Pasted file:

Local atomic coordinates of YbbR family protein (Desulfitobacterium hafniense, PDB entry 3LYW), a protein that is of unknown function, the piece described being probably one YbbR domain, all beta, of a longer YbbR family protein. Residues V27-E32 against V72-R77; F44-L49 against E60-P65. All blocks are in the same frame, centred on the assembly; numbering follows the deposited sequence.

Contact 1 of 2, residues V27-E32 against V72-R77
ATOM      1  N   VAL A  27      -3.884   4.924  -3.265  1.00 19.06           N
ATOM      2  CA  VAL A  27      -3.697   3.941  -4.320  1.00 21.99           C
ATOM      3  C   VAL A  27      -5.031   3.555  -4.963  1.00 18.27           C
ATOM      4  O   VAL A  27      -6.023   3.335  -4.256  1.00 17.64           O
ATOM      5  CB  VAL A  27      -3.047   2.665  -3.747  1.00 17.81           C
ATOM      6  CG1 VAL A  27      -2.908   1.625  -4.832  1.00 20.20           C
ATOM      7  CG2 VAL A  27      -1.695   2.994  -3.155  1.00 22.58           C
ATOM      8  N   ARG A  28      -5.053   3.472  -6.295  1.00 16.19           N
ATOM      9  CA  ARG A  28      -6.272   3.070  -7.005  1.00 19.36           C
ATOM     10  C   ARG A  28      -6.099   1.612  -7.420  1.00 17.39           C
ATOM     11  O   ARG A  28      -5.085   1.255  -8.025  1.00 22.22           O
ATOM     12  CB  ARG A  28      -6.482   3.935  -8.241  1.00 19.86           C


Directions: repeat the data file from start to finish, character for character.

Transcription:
Local atomic coordinates of YbbR family protein (Desulfitobacterium hafniense, PDB entry 3LYW), a protein that is of unknown function, the piece described being probably one YbbR domain, all beta, of a longer YbbR family protein. Residues V27-E32 against V72-R77; F44-L49 against E60-P65. All blocks are in the same frame, centred on the assembly; numbering follows the deposited sequence.

Contact 1 of 2, residues V27-E32 against V72-R77
ATOM      1  N   VAL A  27      -3.884   4.924  -3.265  1.00 19.06           N
ATOM      2  CA  VAL A  27      -3.697   3.941  -4.320  1.00 21.99           C
ATOM      3  C   VAL A  27      -5.031   3.555  -4.963  1.00 18.27           C
ATOM      4  O   VAL A  27      -6.023   3.335  -4.256  1.00 17.64           O
ATOM      5  CB  VAL A  27      -3.047   2.665  -3.747  1.00 17.81           C
ATOM      6  CG1 VAL A  27      -2.908   1.625  -4.832  1.00 20.20           C
ATOM      7  CG2 VAL A  27      -1.695   2.994  -3.155  1.00 22.58           C
ATOM      8  N   ARG A  28      -5.053   3.472  -6.295  1.00 16.19           N
ATOM      9  CA  ARG A  28      -6.272   3.070  -7.005  1.00 19.36           C
ATOM     10  C   ARG A  28      -6.099   1.612  -7.420  1.00 17.39           C
ATOM     11  O   ARG A  28      -5.085   1.255  -8.025  1.00 22.22           O
ATOM     12  CB  ARG A  28      -6.482   3.935  -8.241  1.00 19.86           C